A colorful selection of paper lanterns ($1.95 to $25.50), and decorative furoshiki (wrapping cloth) ($55) worthy of being put up on the walls are on display at the store. Also in stock are decorative items such as tanuki (racoon dog) statues ($63.20), byobu (painted partitions) ($20-$1,000) and tatami goza mats (mats made of woven rice stalks) ($28 to $170).

Eunice Ashizawa, the hardware store’s co-owner, noted that bathroom accessories have also been popular. The store carries wooden bath mats ($23 to $66), bath stools ($29.95 to $243) and buckets ($11) for the furo (Japanese bath) made of fragrant Japanese cypress.

While specializing in smaller goods, Soko once dealt in larger pieces of furniture as well. During the ‘80s Agnes Ashizawa, the late matriarch of the family, started Soko Interiors further up the street at 1672 Post St. While Ashizawa said Soko no longer actively stocks larger pieces of furniture, the Ashizawas have several imported pieces of furniture in stock.

There are a number of keyaki (Japanese elm) pieces, including chadansu (Japanese tea cupboard) ($1,668 to $2,265) and a table ($720). Also available is an oak geta bako (shoe storage box) and a wadansu (Japanese armory closet) made of white oak ($2,595).

San Jose Japantown’s Nichi Bei Bussan is a storied Japanese American department store dating back to 1948. Located at 140 Jackson St., it sells bedding and cushions for the home.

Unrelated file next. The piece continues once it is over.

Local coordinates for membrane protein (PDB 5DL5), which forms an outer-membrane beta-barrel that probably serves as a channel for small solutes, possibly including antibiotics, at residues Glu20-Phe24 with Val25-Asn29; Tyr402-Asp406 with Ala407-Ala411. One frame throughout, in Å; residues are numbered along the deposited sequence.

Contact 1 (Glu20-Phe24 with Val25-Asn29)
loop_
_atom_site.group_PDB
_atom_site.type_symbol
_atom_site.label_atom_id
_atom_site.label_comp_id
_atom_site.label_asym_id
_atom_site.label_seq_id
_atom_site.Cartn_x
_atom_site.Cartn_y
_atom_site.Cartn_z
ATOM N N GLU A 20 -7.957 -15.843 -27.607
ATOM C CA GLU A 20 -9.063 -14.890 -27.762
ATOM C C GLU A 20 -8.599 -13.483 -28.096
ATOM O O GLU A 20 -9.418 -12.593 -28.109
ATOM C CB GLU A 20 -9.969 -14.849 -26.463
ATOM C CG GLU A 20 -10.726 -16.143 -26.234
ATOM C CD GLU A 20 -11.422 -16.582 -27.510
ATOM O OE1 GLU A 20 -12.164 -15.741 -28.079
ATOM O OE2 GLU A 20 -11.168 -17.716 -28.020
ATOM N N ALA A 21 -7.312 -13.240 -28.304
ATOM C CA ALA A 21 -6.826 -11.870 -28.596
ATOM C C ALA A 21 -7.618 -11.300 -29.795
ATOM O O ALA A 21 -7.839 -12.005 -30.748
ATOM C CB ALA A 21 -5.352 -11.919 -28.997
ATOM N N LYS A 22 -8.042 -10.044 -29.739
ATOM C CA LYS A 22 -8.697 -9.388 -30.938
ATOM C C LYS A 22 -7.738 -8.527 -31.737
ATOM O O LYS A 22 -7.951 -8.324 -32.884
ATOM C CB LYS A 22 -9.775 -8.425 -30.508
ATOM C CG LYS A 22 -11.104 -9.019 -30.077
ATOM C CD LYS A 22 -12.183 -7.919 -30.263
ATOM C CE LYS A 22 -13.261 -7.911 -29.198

Nichi Bei Bussan offers a selection of decorative and functional items such as zabuton, futon, byobu and noren. photo by Arlene Damron

Nichi Bei Bussan offers a selection of decorative and functional items such as zabuton, futon, byobu and noren. photo by Arlene Damron

Popular staples include zabuton (starting at $69.95), buckwheat hull pillows ($24.95 to $59.95) and a tri-fold foam folding bed (from $230).

Store owner Arlene Damron recommends a tri-fold foam folding bed, which is “especially good for kids going back to college or temporary bedding for people,” paired with a tatami bed (available by special order).

The store also sells other tatami products such as tatami goza mats ($54.95) and tatami mats (by special order).

Among other larger items, Nichi Bei Bussan stocks shoji screens ($120.95 for three panels) and kotatsu (from $350).

Damron also said a “Uniquely NB” line of products are available, including tsuzumi pillows ($18.95) featuring some fabrics that are no longer available. She went on to say that her store takes custom orders for noren, zabuton and pillows using these fabrics.

From a throw pillow to a full-sized armory, stores in California’s Japantowns can offer a touch of Japanese decor to any room. To add a flair of Japanese aesthetics to any home, visit any of these stores today.

While no longer purchasing new stock, Soko Hardware carries imported furniture such as tansu and tables from Japan; while
Asakichi Antiques, Arts, & Tea Ceremony, 1737 Post St., Suite 365, in the West Mall of the Japan Center Malls, (415) 921-2147.

Neat Asian Things, 1825 Post St, in the Kinokuniya Building, (415) 563-1417.

Sanko Kitchen Essentials, 1758 Buchanan St, (415) 922-8331.

Soko Hardware, 1698 Post St., (415) 931-5510.

San Jose’s Japantown
Nichi Bei Bussan, 140 E. Jackson St., (408) 294-8048.